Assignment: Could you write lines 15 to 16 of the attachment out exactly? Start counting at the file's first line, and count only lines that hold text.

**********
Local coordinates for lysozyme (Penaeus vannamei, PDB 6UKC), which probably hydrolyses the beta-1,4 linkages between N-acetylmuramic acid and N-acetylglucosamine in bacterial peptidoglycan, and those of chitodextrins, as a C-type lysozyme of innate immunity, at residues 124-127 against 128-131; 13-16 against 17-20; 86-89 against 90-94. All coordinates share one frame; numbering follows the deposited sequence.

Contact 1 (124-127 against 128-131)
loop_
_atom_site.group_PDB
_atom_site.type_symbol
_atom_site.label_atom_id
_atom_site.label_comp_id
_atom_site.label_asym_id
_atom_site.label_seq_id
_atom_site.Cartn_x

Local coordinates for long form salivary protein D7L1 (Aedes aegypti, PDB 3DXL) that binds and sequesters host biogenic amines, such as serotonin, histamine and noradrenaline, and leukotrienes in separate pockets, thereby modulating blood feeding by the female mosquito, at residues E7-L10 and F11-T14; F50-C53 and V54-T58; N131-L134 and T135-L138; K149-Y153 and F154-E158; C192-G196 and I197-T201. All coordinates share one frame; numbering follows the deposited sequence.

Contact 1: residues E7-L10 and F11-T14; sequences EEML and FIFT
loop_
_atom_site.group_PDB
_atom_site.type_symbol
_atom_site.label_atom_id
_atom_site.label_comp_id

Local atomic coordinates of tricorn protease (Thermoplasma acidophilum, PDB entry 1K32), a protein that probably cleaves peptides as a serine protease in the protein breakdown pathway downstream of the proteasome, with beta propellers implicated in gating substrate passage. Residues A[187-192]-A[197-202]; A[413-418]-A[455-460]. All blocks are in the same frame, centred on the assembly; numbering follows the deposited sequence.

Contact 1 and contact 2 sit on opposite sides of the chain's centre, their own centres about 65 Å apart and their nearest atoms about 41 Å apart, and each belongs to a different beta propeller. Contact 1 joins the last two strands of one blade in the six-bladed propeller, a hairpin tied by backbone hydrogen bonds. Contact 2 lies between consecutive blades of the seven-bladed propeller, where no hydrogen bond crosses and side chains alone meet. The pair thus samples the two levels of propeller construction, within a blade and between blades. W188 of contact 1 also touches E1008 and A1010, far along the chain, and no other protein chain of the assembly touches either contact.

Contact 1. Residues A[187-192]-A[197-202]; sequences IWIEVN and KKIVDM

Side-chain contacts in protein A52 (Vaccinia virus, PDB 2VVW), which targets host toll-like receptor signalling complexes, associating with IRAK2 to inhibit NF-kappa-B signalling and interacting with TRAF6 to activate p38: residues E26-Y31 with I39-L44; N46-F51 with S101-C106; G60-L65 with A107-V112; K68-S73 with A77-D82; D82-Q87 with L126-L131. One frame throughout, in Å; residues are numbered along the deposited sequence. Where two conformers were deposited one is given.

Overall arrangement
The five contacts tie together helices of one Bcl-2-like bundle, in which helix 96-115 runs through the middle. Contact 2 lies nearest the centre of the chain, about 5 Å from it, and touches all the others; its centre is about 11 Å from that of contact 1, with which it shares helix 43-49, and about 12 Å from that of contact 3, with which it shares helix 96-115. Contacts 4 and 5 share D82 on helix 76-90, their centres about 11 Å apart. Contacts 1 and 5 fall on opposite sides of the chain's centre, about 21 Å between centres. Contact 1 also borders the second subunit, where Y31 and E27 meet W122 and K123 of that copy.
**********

_atom_site.type_symbol
_atom_site.label_atom_id